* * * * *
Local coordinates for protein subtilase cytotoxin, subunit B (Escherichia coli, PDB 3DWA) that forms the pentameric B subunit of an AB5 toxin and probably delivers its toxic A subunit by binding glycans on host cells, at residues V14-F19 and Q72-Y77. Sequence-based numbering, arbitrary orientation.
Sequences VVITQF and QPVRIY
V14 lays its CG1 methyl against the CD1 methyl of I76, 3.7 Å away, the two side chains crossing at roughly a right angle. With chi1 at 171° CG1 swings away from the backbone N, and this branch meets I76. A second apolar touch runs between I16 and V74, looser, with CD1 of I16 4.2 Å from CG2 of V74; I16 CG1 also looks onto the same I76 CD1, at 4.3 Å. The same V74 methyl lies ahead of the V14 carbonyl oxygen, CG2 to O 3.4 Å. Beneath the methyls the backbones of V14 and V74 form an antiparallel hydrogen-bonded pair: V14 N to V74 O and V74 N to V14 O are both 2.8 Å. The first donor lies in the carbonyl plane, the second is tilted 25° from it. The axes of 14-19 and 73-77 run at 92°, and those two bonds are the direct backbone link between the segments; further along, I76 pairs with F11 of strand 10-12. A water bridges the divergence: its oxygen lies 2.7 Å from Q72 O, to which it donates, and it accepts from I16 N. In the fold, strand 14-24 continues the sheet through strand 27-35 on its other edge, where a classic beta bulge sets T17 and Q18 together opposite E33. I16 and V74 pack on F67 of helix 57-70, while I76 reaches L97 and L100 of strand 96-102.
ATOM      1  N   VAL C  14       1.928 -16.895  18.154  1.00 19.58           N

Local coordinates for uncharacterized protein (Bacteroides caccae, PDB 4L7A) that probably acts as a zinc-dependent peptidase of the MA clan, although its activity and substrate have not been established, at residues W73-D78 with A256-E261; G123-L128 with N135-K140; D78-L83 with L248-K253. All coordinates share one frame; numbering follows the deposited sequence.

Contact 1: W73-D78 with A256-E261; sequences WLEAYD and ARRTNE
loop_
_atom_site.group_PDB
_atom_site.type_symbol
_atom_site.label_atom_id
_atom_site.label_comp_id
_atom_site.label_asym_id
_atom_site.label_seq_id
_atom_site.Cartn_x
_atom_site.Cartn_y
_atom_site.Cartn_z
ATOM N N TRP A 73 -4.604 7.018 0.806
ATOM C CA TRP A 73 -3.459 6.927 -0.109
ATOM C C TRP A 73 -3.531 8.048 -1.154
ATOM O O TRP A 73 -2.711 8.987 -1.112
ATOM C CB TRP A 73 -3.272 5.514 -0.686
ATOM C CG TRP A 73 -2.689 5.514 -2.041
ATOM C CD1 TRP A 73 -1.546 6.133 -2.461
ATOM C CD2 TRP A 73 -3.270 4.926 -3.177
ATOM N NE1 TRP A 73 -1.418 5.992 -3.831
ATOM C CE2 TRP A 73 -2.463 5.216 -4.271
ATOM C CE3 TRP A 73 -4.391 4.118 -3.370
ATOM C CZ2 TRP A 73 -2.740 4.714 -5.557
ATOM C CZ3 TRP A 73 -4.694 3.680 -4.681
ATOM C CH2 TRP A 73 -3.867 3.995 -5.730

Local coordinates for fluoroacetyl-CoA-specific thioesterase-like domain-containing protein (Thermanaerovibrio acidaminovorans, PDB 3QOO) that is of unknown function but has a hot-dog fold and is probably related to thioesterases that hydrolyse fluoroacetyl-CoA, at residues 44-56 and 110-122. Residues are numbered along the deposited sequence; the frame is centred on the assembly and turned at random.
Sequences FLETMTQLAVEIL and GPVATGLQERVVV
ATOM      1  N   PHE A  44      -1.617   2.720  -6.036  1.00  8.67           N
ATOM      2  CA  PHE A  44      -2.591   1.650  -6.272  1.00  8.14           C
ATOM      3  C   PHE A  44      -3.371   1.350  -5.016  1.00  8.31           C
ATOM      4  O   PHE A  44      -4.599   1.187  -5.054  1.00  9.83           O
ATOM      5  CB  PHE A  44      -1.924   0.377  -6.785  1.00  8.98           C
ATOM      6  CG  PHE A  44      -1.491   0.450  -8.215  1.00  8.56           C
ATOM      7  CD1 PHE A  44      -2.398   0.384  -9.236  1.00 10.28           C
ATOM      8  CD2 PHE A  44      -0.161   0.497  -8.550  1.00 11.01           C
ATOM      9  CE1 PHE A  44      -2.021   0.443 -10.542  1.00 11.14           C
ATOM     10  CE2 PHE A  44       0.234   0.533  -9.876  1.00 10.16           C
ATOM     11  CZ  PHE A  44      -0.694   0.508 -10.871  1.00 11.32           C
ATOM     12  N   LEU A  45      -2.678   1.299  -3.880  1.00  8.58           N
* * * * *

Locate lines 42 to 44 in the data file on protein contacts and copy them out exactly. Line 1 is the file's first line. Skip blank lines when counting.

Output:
ATOM     10  CE2 PHE A  44       0.234   0.533  -9.876  1.00 10.16           C
ATOM     11  CZ  PHE A  44      -0.694   0.508 -10.871  1.00 11.32           C
ATOM     12  N   LEU A  45      -2.678   1.299  -3.880  1.00  8.58           N